One such experiment is a study developed by the Michael J. Fox Foundation of the pathology of Parkinson's disease to aid in the development of therapies for patients.

Friday, July 28, 2017

Skylab 3 launched 1973

Skylab 3 crew (L-R): Owen Garriott, Jack Lousma, Alan Bean

Astronauts Alan L. Bean, Science Pilot (and Oklahoman) Owen K. Garriott and Pilot Jack R. Lousma blasted off July 28,  1973 in Skylab 3, the second manned mission to the U.S. space station.  Their mission time was 59 days and 11 hours.  NASA extended the mission from one to two months so the effects of flight duration on physiological adaption and readaptation could be examined.

Thursday, July 27, 2017

Happy birthday, Daniel Burbank, Space Shuttle, Soyuz and ISS astronaut!

Daniel Christopher Burbank, born July 27, 1961 in Connecticut, is a veteran of two Space Shuttle missions (both on Atlantis) and a Soyuz mission (TMA-22).  Both space shuttle flights took him to the International Space Station, where he helped prepare the ISS for permanent inhabitants.

The Soyuz mission took him back to the ISS in September 2011 and he stayed until April 2012.

Soyuz MS-05 is fixin’ to blast off tomorrow

Soyuz MS-05 crew (L-R): Paolo Nespoli, Sergey Ryazansky, Randy Bresnik

The 134th flight of the Soyuz program will launch tomorrow (July 28, 2017) from Baikonur, Kazakhstan 10:30am-ish for us in the Baltimore Daylight Time Zone. This will be Expedition 52 to the International Space Station.  Its crew consists of Commander Sergey Ryazansky (Russian), Flight Engineer Paolo Nespoli (Italian) and Flight Engineer Randy Bresnik (Kentuckian).  They will spend five months living, working and conducting scientific experiments. 

Nespoli has been to the ISS twice before already.  He flew on the Space Shuttle Discovery (STS-120) back in 2007 and went back in December 2010 – May 2011 as part of the Soyuz TMA-20.

Ryazansky flew on Soyuz TMA-10M to the ISS (Expedition 37) and stayed from September 2013 March 2014.  It was his first spaceflight.

Bresnik (a Virgo like me) traveled on the Space Shuttle Atlantis (STS-129) in November 2009.  He only spent 11 days on the ISS, but performed 2 EVAs and had a baby while in orbit. Like Ryazansky, he’s been to the ISS once and it was his first spaceflight.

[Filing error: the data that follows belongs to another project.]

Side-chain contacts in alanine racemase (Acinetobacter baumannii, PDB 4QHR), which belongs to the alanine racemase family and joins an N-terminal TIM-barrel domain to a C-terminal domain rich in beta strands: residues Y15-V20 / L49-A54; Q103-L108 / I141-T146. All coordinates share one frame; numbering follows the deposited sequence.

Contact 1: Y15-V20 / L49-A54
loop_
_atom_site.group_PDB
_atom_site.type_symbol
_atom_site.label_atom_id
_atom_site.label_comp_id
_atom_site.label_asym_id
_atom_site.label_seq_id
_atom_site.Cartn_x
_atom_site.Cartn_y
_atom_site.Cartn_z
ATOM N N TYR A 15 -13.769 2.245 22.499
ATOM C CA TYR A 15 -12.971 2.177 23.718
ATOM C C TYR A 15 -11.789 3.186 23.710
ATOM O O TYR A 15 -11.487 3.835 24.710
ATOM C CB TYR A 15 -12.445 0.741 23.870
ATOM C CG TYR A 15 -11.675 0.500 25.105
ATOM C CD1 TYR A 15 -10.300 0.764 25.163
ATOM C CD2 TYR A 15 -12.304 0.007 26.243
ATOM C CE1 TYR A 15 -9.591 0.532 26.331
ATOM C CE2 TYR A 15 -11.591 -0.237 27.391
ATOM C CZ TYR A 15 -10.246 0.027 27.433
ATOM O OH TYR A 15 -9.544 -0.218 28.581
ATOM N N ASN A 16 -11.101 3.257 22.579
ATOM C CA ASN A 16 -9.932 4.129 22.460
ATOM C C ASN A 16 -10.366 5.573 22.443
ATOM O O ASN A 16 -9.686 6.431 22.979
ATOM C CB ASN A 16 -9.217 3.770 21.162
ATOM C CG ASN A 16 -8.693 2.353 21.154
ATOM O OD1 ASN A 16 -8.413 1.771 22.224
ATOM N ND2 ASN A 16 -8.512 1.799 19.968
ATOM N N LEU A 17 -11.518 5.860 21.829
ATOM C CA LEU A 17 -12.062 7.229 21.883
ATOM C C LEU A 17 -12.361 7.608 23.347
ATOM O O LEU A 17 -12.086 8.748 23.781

Wednesday, July 26, 2017

Space Shuttle Discovery "Return to Flight" launched 2005

STS-114 crew.jpg
STS-114 Crew - Back row (L-R): Stephen Robinson, Andrew Thomas, Charles Camarda, Soichi Noguchi.
Front Row (L-R): James Kelly, Wendy Lawrence, Eileen Collins

Space Shuttle Discovery blasted off July 26, 2005, the “Return to Flight” since it was the first space shuttle mission since the Columbia disaster in 2003.  During the launch, video footage showed debris separating from the external tank.  NASA decided to postpone future flights until they could make additional modifications to the hardware.  Shuttle flights resumed on July 4, 2006 but part of that delay was due to Hurricane Katrina.

Its crew consisted of Commander Eileen Collins, Pilot James M. Kelly, Mission Specialist 1 Soichi Noguchi (courtesy of the Japanese Aerospace Exploration Agency or JAXA), Mission Specialist 2 Stephen K. Robinson, Mission Specialist 3 Andrew S. W. Thomas (first Aussie in space back in 1996), Mission Specialist 4 Wendy B. Lawrence and Mission Specialist Charles J. Camarda.

They performed 3 EVAs over the course of 8 days, 19 hours and 54 minutes.

Apollo 15 launched 1971

Apollo 15 crew: Commander David Scott, CMP Alfred Worden, LMP James Irwin

Apollo 15, launched July 26, 1971, was the first time the lunar rover was deployed and used on the moon's surface.  The mission was the fourth one to land on the moon and the ninth overall manned mission.  Its crew consisted of Commander David R. Scott; Command Module Pilot Alfred M. Worden; and Lunar Module Pilot James B. Irwin.

They reached lunar orbit on July 30 and Scott and Irwin touched down later the same day (UTC) in the Hadley area.  They spent 2 days and 18 hours on the surface, during which time they conducted three EVAs and deployed the Lunar Roving Vehicle (LRV) for its first use.

They returned to Earth August 7, logging in a total mission time of 12 days, 7 hours, 11 minutes, and 53 seconds.